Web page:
Special Education Resources
Students must be eligible for one of the 13 disability classifications as defined by the New York State Education Department’s Regulations of the Commissioner of Education: Part 200. SWD NYS Regulations
Below is a description of the disability classifications:
There are 13 different IEP classifications. Students must be eligible for one of these 13 classifications as defined by the New York State Education Department’s Regulations of the Commissioner of Education: Part 200
1) Speech and Language: a communication disorder, such as stutter, impaired articulation, language impairment or voice impairment that adversely affects a student’s educational performance.
2) Learning Disability: a disorder in which one or more of the basic psychological processes involved in understanding or using language, spoken or written, manifests itself in an imperfect ability to listen, think, speak, read, write, spell or do mathematical calculations. The term includes such conditions as perceptual disabilities, brain injury, minimal brain dysfunction, dyslexia, and developmental aphasia. This term does not include learning problems that are primarily the result of visual, hearing or motor disabilities; of intellectual disability; of emotional disturbance; or of environment, cultural or economic disadvantage.
3) Hearing Impairment: A student with a hearing loss not included under the definition of deafness that negatively affects their academic performance. This type of hearing loss can be permanent or varying.
4) Deafness: A student with a hearing impairment that is so severe that the student is unable to process language through hearing, with or without amplification, such that it affects the student's academic performance.
5) Deaf-Blindness: A student with both hearing and visual impairment. The student's communication, developmental, and educational needs are so great that special education programs only for students with deafness or students with blindness cannot meet them.
6) Multiple disabilities: A student with more than one impairment, such as intellectual disability and blindness, intellectual disability and deafness, etc. This combination creates educational needs that cannot be met in a special education program solely for one of the impairments. The term does not include deaf-blindness.
7) Deafness: A student with a hearing impairment that is so severe that the student is unable to process language through hearing, with or without amplification, such that it affects the student's academic performance.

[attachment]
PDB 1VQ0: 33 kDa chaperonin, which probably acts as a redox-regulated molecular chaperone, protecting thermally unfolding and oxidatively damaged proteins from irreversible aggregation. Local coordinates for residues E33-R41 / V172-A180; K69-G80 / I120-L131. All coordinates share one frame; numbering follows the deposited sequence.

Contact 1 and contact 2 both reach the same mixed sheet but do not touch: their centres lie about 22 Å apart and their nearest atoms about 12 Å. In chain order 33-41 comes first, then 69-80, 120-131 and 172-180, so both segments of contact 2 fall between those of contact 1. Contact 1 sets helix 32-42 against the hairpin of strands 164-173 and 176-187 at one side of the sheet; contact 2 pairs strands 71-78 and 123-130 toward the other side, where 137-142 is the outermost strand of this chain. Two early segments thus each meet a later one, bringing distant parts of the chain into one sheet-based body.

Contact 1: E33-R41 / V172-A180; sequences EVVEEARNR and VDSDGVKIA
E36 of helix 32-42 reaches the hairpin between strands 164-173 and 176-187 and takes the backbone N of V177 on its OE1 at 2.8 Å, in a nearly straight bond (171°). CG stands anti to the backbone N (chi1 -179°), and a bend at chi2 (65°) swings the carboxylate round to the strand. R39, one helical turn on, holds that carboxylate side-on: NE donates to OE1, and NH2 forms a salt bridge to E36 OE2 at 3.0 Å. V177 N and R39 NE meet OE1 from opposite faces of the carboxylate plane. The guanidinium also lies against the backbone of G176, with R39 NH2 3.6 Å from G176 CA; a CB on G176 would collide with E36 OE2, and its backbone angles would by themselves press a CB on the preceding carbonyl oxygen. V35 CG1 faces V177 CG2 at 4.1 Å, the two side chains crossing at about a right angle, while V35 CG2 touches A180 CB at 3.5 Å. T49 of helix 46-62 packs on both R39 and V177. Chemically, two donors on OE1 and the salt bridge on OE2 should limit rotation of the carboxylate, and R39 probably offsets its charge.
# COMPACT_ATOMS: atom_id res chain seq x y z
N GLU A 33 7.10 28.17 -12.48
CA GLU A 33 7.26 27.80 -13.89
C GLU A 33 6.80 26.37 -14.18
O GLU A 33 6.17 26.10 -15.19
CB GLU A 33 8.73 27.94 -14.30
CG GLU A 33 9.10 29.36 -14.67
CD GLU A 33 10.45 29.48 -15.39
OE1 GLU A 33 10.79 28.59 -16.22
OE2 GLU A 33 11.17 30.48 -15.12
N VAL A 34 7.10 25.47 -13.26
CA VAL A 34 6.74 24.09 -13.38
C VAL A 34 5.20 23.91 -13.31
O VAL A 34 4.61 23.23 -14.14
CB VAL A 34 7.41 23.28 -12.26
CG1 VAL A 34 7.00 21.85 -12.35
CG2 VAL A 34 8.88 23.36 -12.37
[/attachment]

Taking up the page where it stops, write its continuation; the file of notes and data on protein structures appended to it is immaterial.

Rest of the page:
8) I Autism: A student with a developmental disability that has a significant impact on their communication skills, social interactions, and academic performance. It is generally evident before age 3. Other characteristics connected with autism are Engagement in repetitive activities and stereotype movements, Resistance to environmental changes in daily routines, Unusual responses to sensory experiences.
9) Emotional disturbance: A condition exhibiting one or more of the following characteristics over a long period of time and to a marked degree that adversely affects a student’s educational performance:
- an inability to learn that cannot be explained by intellectual, sensory, or health factors.
- an inability to build or maintain satisfactory interpersonal relationships with peers and teachers;
- inappropriate types of behavior or feelings under normal circumstances;
- a generally pervasive mood of unhappiness or depression; or
- a tendency to develop physical symptoms or fears associated with personal or school problems.
10) Orthopedic Impairment: An orthopedic impairment means that a student lacks function or ability in their body that adversely affects their educational performance. The term includes impairments caused by Congenital anomaly (clubfoot, absence of some member, etc) Disease (poliomyelitis, bone tuberculosis, etc), Other causes such as cerebral palsy, amputation and fractures or burns that cause contractures. Intellectual disability:
11) Intellectual disability means significantly below average intellectual ability and deficits in adaptive behavior that negatively affect their academic performance. Adaptive behavior refers to age-appropriate behavior that people need to live independently and function well in daily life.
For more information on ADOS 2 testing for autism: Children’s Resource Group
This means that your child will be in schools and classrooms with non-disabled peers for as much of the day as appropriate. This is important because more time with non-disabled peers results in:
- Higher scores on math and reading tests;
- Fewer absences from school;
- Fewer referrals for disruptive behavior; and
- Better outcomes after high school.